An obvious statement: writing poetry and writing fiction are certainly not the same things.  True, one can influence the other, but in the end, if you approach writing poetry with a fiction mindset, the result will leave a lot to be desired.   Poetry, despite what a high school english teacher may have told you once, is the purest sense of  “language art.”  It is not “therapy,” and it’s not the be all and end of a writings “feelings” at a given moment.  In a sense, that false perception has fooled many of a would-be poet, and the results can be widely read across the internet.  What poetry actually *is* can be saved for a different post.  To cut it short: it’s the creative use of language, sound, and metaphor; how that takes shape can be as vastly different as metrical forms, free verse, and avant garde work like Language Poetry and Oulipo contraints.   You can do anything with poetry.  You can’t with fiction, as fiction is tied to narrative and story telling.  Those are the ends of the spectrum, so to speak, and sometimes some writers fall in the hazy in-between.

It’s been interesting to keep this in mind, at least for me.  Recently, I decided to take up a rather foolish errand.  I thought I would write a long poem/sequence.  Part of this is a need for redemption.  I’ve had no problem publically stating, in the past, that I HATE my MFA thesis.  It was supposed to be a novel-in-verse, and the result seemed to be a meandering wishy-washy group of pieces that really didn’t seem to have any inner cohesion.  So, some writers have left graduate school with a finished book in hand.  I didn’t.    Instead, I tried to leave poetry behind and write genre fiction.    But, silly me–somethings you can’t walk away from, especially if you’ve spent years of study.  The recently anthology I editted and turned in to my publisher reignited that interest.  So here I am, again, back at the fool’s errand (Because, after all, poetry sequences are about the most least lucreative things one write.  Poetry doesn’t make money in general, and most people rather publish collections than overly ambitious longer works).  Still, writing is a learning and discovery process.  In the likly event that my current project remains unpublished, I’ve found that there have been other rewards.  Everything one writes, if one remains a constant student of craft, offers a chance to have learned something.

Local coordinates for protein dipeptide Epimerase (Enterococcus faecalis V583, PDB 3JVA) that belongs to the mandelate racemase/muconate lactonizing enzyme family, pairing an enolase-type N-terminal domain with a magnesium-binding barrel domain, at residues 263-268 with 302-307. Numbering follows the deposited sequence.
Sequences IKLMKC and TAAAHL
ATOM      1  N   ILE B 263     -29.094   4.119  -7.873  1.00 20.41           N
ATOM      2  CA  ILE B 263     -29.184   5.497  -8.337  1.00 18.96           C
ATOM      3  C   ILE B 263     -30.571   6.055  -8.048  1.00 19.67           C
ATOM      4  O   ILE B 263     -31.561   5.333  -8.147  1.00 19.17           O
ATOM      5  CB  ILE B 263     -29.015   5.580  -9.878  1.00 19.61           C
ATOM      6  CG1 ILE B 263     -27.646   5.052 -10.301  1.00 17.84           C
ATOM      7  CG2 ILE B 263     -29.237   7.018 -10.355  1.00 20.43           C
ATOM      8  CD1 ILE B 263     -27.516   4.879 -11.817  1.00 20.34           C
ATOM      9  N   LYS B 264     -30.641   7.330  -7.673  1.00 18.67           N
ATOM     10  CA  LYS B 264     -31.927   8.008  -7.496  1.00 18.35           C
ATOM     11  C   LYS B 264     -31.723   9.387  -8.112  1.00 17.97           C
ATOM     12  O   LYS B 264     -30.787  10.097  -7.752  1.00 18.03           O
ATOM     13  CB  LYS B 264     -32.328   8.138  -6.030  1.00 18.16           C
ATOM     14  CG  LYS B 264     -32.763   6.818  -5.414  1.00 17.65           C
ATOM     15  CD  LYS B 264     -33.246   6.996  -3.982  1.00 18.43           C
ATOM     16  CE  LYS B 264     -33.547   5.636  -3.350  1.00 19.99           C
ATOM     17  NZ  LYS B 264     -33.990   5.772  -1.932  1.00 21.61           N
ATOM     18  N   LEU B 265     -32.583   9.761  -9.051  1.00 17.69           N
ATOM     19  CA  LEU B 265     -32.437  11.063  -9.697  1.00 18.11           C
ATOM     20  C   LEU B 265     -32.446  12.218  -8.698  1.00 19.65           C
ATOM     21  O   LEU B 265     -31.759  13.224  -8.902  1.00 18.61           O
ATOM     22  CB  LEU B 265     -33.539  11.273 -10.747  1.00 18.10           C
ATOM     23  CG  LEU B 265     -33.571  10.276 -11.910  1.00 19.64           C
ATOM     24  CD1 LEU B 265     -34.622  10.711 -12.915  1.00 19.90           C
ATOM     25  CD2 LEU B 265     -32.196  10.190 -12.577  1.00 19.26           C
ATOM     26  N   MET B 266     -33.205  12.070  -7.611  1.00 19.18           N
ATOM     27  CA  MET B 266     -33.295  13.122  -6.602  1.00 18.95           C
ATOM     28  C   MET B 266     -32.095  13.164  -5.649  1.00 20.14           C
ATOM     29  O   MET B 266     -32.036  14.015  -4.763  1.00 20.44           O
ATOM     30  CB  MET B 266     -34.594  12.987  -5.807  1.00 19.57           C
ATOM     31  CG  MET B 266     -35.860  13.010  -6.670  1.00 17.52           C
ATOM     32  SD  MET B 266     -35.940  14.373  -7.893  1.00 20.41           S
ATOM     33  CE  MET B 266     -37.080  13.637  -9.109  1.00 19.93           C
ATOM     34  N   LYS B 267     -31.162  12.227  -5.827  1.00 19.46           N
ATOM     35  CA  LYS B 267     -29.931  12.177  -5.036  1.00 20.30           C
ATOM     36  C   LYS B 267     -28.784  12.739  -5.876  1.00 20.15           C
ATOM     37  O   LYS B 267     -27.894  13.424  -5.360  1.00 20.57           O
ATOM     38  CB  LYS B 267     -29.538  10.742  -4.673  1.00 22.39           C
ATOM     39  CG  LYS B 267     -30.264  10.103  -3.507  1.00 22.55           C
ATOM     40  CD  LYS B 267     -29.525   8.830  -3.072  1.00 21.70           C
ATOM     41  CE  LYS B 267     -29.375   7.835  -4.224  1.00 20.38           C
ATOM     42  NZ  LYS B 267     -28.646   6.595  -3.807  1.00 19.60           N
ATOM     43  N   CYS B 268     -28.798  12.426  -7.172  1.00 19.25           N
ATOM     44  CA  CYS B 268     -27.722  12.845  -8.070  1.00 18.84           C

So, in getting to 55 pages so far, here’s what Wood Life (pictured above) has taught me about the boundries between poetry and fiction.

  1. A poem is not a short story, therefore a long poem is not a novella/novelette.   One can relax their attention to pacing, so long as the sequencing of poems makes rational sense.
  2. Poetry is about voice,  and that further reinforces the above.
  3. While all the fiction conventions may not pertain, they certainly help in instituting a sense of order.  The idea of a narrative frame, even if loose, can keep the longer poem readable.
  4. While poetry is not fiction, a strong sense of character (and who they are) helps not only the persona conveyed in a poem, but the quality of the speaker’s voice.
  5. When writing a sequence, it’s a lot harder to write sections or parts that can stand alone as poems in and of themselves.  Like short stories, individual poems can be gathered into a collection, and then sold to a publisher based on their caliber of where those poems were previously published.  That’s why marketing a longer, stand alone project is much harder.   Sure, A.R. Ammons was able to get sections of Garbage and Tape for the Turn of the Year into reputable journals, but that was long after he established his reputation.    A publisher will likely look at a younger, unproven poet, standing on their doorstep with a hefty epic, as if they’re a crazed, deranged lunatic.  You want me to read what?

I’ll add more if I think of it.  But,it’s kind of nice to get all of that out of my head.